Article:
Super Mario doesn't believe in God.
For all his magical items, heroic deeds and self-sacrifice, Mario knows - simply knows - that there is no external, mystical force shaping events and willing to intervene on his behalf. There's the player, of course, but once he boots up the system and grabs the controller, the player and Mario are one and the same. Mario, and Mario alone, is the only person who can save the Princess, defeat Bowser and restore order to the land. No invisible, benevolent overlord. No God. And he likes it that way.
Antitheism, as defined by journalist and author Christopher Hitchens, is essentially the belief that it would be better to live in a godless universe than one ruled by "round the clock, divine supervision"; that not only is God likely nonexistent, but that our universe is all the better for his absence. Though this might not seem an unusual point of view coming from the Hitchens' or Dawkins' of the world, it is far more surprising to attach the same philosophy to, say, Mario and Luigi.
The vast majority of videogames, from Metal Gear Solid to Super Mario Bros., take place in atheistic universes. When Solid Snake duels against a Metal Gear armed with nothing but a stinger missile and a pocketful of rations, there is no (in this case, literal) deus ex machina waiting in the wings to destroy the walking robot should Snake get too close to death. Snake is the only person who can destroy the Metal Gear; there is no God watching the battle who will occasionally grant miracles in Snake's favor.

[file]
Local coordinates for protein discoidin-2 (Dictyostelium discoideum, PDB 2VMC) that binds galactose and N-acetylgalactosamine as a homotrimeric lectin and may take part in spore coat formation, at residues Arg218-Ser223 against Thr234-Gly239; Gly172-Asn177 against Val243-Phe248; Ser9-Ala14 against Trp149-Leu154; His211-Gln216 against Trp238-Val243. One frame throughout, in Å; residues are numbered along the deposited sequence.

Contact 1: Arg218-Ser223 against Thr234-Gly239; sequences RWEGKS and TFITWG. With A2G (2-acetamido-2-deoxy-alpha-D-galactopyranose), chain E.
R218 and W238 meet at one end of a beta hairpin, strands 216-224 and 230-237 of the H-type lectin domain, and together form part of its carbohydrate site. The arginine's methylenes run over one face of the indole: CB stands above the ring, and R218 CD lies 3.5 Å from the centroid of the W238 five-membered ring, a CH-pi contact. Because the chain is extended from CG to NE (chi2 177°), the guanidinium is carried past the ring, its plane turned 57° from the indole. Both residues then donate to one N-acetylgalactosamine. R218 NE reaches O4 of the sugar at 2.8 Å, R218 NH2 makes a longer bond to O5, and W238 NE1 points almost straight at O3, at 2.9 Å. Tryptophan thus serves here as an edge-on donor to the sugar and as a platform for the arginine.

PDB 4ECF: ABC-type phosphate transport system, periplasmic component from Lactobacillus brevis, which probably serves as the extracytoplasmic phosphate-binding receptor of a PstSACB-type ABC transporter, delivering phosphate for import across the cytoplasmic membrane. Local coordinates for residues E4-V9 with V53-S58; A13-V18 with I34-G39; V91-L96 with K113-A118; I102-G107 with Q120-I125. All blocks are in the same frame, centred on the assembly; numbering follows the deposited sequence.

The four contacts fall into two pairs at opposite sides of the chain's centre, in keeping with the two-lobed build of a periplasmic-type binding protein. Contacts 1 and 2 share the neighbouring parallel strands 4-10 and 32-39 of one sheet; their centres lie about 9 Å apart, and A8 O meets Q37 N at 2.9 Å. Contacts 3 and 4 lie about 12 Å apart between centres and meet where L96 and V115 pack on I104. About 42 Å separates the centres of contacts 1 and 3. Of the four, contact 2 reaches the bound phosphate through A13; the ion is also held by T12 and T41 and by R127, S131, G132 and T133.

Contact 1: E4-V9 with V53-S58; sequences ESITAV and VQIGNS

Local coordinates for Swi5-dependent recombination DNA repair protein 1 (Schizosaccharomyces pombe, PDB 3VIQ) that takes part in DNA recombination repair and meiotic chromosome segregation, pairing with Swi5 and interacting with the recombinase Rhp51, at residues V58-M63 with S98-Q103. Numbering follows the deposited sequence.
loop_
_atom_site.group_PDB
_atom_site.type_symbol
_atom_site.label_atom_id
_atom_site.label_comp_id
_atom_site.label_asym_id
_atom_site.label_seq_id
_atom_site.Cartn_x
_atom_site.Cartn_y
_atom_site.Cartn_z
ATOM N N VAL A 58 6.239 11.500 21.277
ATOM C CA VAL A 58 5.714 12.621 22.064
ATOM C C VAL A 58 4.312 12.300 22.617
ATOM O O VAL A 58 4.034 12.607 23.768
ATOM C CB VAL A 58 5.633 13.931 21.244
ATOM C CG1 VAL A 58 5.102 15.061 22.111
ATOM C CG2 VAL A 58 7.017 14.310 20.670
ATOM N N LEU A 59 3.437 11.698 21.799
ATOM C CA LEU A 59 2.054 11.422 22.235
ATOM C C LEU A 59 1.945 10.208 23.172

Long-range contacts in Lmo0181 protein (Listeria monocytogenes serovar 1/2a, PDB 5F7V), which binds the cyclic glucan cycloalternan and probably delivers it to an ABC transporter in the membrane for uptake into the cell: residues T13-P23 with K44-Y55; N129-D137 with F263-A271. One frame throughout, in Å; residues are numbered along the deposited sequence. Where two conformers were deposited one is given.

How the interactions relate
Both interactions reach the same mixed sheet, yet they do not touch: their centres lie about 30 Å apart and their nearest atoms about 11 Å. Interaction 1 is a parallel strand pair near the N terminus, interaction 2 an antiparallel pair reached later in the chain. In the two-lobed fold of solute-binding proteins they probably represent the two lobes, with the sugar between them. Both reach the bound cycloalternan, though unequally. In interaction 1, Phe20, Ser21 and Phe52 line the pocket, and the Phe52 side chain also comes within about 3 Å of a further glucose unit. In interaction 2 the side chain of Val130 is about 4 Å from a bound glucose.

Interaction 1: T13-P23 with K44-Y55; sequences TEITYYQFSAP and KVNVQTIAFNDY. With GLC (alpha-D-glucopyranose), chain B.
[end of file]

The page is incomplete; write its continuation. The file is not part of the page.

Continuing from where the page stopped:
Describing this sort of gameplay as godless may seem obvious; in many ways, it's simply good game design. Every game gives the player some degree of control over their environment - the existence of a supreme being who supersedes all player commands would be frustrating to no end. If the player's actions can be overruled at the whim of another character, why should the player even play? Why not turn the game into an extended cut scene if player input is so unimportant?
Because of this, most games must take place in atheistic universes and thus are antitheistic by nature. It is clearly better to play a videogame taking place in a world without a god than a world with one.
Then again, one can't forget the so-called god simulators - games like Civilization, Black & White, or Spore that claim to put the player in the position of a supreme being, leaving him free to shape the universe to his will.